Our schools are one of the most important and fundamental elements of our society.
After the family – which always comes first – they are often bear the greatest influence in the wellbeing of our children and thus the future of our country.
Faith schools, whether in the state or independent sector, are among the most popular and most desired schools, and places at them are widely sought after.
I think this popularity comes down to our trust that these schools will teach our children not just the basics, but the deeper even more fundamental values which are meant to guide us on our way in life and keep us on the right path. As we all know, Man does not live by bread alone.
Recent changes in Department for Education regulations, then, have proved deeply worrying to many of us who value the place of faith schools in our education system. The new “equality” regulations require faith schools (independent or maintained) to actively promote the characteristics of the Equality Act, even if this is in direct contravention to the religious ethos of the school. Jewish, Catholic, and Evangelical schools have already been targeted – one Catholic school near Bury St Edmunds was attacked by Ofsted inspectors for not doing enough to tackle ‘radicalisation’.
These plans were devised in response to the ‘Trojan Horse’ Islamicisation scandal in Birmingham schools – but all the schools in question there were secular state schools.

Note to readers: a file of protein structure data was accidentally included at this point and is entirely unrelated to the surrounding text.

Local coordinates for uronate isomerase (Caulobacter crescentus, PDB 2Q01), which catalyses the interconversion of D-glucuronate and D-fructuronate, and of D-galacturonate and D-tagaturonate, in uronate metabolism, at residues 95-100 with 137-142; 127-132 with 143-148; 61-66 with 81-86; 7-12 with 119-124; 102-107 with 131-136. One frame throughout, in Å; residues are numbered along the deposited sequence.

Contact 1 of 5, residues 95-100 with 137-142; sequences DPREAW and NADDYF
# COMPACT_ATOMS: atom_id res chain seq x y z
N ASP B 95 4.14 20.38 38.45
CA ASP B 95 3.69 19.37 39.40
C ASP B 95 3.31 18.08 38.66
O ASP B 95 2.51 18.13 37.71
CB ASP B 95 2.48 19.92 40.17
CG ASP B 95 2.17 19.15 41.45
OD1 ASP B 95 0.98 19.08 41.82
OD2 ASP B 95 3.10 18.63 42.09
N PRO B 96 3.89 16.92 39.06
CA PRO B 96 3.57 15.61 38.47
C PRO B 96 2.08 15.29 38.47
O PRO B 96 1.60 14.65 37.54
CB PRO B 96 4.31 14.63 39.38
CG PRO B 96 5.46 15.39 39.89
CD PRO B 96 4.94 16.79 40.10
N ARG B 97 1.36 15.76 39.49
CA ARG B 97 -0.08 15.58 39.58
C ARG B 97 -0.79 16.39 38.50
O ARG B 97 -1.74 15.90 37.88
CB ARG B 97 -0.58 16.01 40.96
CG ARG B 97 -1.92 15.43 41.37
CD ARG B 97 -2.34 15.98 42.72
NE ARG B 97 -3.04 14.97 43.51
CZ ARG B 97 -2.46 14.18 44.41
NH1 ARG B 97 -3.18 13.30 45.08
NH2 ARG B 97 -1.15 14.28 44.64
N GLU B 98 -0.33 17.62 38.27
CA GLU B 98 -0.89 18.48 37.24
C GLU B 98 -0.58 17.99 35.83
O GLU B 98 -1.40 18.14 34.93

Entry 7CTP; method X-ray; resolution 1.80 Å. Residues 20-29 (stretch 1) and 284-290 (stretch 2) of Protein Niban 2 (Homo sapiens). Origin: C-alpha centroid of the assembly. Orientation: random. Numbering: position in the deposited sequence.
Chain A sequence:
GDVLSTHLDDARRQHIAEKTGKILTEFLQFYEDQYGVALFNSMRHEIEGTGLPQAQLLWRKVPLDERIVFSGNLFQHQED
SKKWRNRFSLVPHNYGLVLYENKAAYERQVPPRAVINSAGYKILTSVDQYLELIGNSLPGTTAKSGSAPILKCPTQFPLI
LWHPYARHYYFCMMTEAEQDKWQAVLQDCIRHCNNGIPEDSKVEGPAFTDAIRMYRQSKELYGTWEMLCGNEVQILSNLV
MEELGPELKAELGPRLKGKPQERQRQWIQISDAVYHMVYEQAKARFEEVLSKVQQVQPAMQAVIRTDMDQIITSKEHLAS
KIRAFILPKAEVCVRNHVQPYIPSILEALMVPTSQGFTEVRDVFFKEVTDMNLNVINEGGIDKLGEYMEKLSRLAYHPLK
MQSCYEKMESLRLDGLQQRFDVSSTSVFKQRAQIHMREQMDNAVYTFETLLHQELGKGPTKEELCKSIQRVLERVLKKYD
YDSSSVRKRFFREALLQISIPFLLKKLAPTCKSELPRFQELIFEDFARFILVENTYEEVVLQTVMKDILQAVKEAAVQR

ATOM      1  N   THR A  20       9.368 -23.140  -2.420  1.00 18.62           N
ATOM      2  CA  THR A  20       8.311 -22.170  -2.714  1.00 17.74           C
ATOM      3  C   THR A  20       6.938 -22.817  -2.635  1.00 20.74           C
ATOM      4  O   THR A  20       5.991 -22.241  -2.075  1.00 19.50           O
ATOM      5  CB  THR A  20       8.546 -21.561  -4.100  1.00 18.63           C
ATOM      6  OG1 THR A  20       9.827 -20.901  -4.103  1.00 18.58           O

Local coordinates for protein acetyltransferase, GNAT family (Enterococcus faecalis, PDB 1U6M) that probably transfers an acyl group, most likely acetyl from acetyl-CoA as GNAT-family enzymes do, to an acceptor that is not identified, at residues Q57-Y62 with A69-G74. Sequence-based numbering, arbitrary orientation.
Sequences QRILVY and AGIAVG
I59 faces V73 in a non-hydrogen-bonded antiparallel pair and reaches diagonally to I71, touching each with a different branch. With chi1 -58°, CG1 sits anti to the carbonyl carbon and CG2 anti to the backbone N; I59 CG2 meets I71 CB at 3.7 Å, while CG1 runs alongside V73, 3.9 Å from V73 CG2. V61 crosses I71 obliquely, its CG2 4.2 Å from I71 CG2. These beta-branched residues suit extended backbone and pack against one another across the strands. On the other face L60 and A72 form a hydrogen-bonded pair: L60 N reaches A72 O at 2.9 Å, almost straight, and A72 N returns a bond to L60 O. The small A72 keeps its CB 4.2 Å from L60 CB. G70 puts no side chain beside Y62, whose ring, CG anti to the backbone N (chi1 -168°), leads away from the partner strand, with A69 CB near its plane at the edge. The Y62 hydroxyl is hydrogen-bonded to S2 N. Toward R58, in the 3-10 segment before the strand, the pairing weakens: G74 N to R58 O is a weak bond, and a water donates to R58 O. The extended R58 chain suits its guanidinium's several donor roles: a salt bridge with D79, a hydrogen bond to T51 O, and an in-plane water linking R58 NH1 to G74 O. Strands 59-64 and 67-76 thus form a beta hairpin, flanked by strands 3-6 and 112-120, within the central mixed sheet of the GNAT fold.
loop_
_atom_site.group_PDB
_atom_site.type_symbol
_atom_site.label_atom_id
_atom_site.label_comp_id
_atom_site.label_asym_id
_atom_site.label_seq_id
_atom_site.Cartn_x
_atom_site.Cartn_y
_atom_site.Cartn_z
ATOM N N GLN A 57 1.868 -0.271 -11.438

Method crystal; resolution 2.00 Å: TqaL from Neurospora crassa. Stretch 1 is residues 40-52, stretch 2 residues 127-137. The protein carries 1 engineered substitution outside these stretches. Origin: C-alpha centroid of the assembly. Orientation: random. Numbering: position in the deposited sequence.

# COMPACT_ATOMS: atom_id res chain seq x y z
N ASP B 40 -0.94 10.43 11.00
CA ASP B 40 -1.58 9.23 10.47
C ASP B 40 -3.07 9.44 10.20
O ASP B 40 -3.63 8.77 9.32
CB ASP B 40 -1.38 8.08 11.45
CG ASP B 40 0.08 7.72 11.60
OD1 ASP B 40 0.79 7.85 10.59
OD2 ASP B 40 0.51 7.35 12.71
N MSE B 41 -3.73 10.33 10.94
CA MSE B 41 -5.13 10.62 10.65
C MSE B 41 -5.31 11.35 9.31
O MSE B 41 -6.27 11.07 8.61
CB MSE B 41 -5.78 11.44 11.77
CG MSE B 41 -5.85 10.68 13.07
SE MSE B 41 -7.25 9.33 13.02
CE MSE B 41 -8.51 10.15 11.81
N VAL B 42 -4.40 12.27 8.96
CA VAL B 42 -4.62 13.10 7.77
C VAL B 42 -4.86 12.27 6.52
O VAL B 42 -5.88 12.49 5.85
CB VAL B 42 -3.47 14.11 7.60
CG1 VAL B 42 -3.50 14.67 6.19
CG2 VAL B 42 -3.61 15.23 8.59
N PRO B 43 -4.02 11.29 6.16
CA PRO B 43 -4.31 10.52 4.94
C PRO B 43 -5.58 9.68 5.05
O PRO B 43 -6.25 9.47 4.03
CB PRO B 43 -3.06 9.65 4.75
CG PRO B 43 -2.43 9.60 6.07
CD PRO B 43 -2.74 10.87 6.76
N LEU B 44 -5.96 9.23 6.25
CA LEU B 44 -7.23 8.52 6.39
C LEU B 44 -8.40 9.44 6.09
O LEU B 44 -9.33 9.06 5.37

This change in policy distracts Ofsted from what it is meant to be doing: ensuring the high quality of teaching and education in our schools. Instead,
Ofsted inspectors are now required to police schools on their application of the current, highly politicised, interpretation of equality.
The legal cases resulting from this will cause both schools and the government a great deal of time and money before the regulations are finally abandoned as unworkable.
I, along with 11 other MPs, have written to the Education Secretary to protest these changes. We would like to meet her and explain why the regulations are completely unacceptable and must be changed. But this is not a problem just for faith schools: even non-denominational schools are at risk.
The situation was driven home to us when we heard that Ofsted was refusing to grant an ‘outstanding’ ranking to the high-performing Middle Rasen Primary School here in the Gainsborough constituency.
The only reason for this is that, in the opinion of the inspectors, Middle Rasen does not do enough to teach multiculturalism.
As I said then, this is political correctness gone mad. I stand behind Middle Rasen’s head one-hundred per cent, and it gives us further courage in fighting these changes. While we may not be as diverse as London in our part of Lincolnshire, but our ethnic minorities are welcomed and well-integrated into our communities, just as they should be. It’s excellent schools like Middle Rasen Primary that ensure our children are bright and open-minded, as well as learning the skills necessary for the world around them.
Sir Edward Leigh
MP for Gainsborough